A new kid in the MySQL sharding world

MySQL Connect 2013 has been a great edition. There was of course a lot of nice announcements of improvements in the the core MySQL server technology. One of the major announcement that received a lot of buzz was MySQL Fabric. MySQL Fabric is an infrastructure component aimed at simplifying construction of a highly available, sharded, MySQL server based architecture.

Horizontal scale out for MySQL is a hard problem. The MySQL sharding requirement has up till now only be addressed in a non general solution way. Using MySQL at Scale remains a big challenge.

All the big actors of the web have been faced with this scale out issue. They all have developed their own tools/framework to address this need. The new cloud providers have also been faced with this requirement when trying to offer database as a service solutions around MySQL with transparent elasticity.

We can mention the following Sharding solutions davelopped by the key players of the web :

  • Google/Youtube has built Vitess (in Go) and open sourced it
  • Twitter has built Gizzard (in Scala) and open sourced it
  • Tumblr has built Jetpants (in Ruby) and open sourced it
  • Facebook has also it own sharding framework which is a range based model. The HA is addressed with MHA. they have presented their architecture at various events

Theses frameworks cover the needs:

  • Master promotions,
  • Cloning slaves,
  • Supports a range-based sharding scheme for MySQL
  • Rebalancing shards,
  • Split a range-based shard into N new shards

High Availability is also addressed by most of these frameworks. MySQL Fabric also handles HA. All the improvements made around replication have helped handle correctly the HA part of the architecture in a more resilient way.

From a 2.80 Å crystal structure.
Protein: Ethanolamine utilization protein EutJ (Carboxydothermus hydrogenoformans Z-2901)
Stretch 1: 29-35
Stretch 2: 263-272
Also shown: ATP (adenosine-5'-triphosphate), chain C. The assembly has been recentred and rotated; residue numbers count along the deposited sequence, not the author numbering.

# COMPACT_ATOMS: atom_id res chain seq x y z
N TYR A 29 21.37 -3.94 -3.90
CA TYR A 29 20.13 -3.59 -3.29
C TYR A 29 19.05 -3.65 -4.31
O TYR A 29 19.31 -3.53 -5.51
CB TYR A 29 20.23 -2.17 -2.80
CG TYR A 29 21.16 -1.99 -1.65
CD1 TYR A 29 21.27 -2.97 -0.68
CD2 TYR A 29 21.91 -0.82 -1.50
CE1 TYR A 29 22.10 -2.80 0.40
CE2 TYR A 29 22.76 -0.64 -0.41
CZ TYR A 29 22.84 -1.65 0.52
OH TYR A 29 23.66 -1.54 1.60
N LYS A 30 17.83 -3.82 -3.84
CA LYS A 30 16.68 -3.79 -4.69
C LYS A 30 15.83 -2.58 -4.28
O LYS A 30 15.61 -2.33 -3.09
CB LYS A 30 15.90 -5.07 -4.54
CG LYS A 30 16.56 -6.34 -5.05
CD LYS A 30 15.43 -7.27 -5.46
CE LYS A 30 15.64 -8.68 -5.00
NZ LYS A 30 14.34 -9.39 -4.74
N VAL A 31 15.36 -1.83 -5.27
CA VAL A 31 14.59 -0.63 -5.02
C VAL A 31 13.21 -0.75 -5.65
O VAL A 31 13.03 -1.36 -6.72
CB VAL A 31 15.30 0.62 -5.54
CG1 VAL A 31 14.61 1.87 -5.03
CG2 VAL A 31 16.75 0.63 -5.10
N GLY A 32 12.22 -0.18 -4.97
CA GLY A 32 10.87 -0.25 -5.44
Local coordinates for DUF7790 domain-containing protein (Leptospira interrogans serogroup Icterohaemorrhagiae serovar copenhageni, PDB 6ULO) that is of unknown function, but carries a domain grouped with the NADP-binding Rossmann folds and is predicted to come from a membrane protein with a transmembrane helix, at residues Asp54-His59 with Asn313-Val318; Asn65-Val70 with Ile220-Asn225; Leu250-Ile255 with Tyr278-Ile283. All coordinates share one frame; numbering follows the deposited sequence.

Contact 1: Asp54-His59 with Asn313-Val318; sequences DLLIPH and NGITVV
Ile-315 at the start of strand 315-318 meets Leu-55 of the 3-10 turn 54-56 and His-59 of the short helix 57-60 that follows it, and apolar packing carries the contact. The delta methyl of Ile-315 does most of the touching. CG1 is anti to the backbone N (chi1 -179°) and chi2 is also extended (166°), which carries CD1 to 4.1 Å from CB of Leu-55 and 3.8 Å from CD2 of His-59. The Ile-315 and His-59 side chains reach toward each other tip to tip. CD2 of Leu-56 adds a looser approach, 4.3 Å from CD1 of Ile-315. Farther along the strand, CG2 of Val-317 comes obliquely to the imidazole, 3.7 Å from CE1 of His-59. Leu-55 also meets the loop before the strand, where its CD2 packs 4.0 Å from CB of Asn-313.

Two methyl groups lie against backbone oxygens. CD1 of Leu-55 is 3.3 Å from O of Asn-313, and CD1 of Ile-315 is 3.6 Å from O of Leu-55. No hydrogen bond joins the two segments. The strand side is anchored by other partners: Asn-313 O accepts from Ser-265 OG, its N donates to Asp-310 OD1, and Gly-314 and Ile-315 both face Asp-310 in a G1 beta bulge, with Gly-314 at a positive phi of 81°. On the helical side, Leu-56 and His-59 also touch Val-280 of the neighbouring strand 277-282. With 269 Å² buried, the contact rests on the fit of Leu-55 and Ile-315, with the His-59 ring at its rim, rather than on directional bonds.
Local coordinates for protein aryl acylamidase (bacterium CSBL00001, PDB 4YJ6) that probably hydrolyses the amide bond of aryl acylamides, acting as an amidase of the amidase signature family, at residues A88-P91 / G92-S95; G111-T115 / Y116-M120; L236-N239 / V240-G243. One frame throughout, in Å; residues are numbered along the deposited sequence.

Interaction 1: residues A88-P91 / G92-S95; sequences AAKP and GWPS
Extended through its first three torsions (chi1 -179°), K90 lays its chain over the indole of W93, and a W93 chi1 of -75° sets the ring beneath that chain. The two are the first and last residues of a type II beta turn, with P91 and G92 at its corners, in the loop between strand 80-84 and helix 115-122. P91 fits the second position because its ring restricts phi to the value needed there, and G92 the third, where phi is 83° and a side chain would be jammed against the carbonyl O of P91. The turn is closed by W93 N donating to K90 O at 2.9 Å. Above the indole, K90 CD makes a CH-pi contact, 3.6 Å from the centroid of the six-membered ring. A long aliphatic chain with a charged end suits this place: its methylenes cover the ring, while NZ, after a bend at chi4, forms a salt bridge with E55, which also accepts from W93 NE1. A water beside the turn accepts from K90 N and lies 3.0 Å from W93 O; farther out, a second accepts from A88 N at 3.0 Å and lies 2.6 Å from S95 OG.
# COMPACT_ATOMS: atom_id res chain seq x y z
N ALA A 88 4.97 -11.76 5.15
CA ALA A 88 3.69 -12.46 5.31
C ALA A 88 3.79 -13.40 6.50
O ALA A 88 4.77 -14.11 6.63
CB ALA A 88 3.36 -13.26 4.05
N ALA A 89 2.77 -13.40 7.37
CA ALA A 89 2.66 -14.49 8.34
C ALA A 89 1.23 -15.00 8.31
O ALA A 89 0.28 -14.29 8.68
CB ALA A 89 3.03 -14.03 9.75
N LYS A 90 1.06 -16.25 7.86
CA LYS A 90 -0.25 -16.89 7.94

So now with the introduction of MySQL Fabric there is new sharding framework available. So what ? Interesting ?
Yes it is very interesting.

First, MySQL fabric has been written in python which in my opinion is a good point as devops love python.
Second, MySQL fabric has been released under the GPL license which is also a very good point.
Last MySQL Fabric is aimed as a general purpose sharding framework.

 

MySQL fabric is quite simple :

  • A Fabric Server holding and serving the sharding metadata.
  • A set of commands to do various action (split shard ,…)
  • Specific connectors : Java, Python to request shard location to the Fabric server through XMLRPC call.

Two questions for me:

  • What is the status of the PHP and C drivers regarding MySQL Fabric ?
  • Is it possible to fully abstract the client code from the fact that the data is sharded. Some connector config could specify the fabric server. The client code would then not be changed at all.

======

A Brief Introduction to MySQL Fabric  2013-09-21 Mats Kindahl
MySQL Fabric – Sharding – Introduction  2013-09-21 VN (Narayanan Venkateswaran)
MySQL Fabric – Sharding – Simple Example  2013-09-22 VN (Narayanan Venkateswaran)
MySQL Fabric – Sharding – Shard Maintenance  2013-09-27 VN (Narayanan Venkateswaran)
MySQL Fabric – Sharding – Migrating From an Unsharded to a Sharded Setup  2013-09-22 VN (Narayanan Venkateswaran)
Installing MySQL Fabric on Windows  2013-10-03 Todd Farmer
MySQL 5.7 Fabric: any good?  2013-09-23 Ulf Wendel

Writing a Fault-tolerant Database Application using MySQL Fabric  2013-09-21 Alfranio Junior
MySQL Fabric support in Connector/Python  2013-09-22 Geert Vanderkelen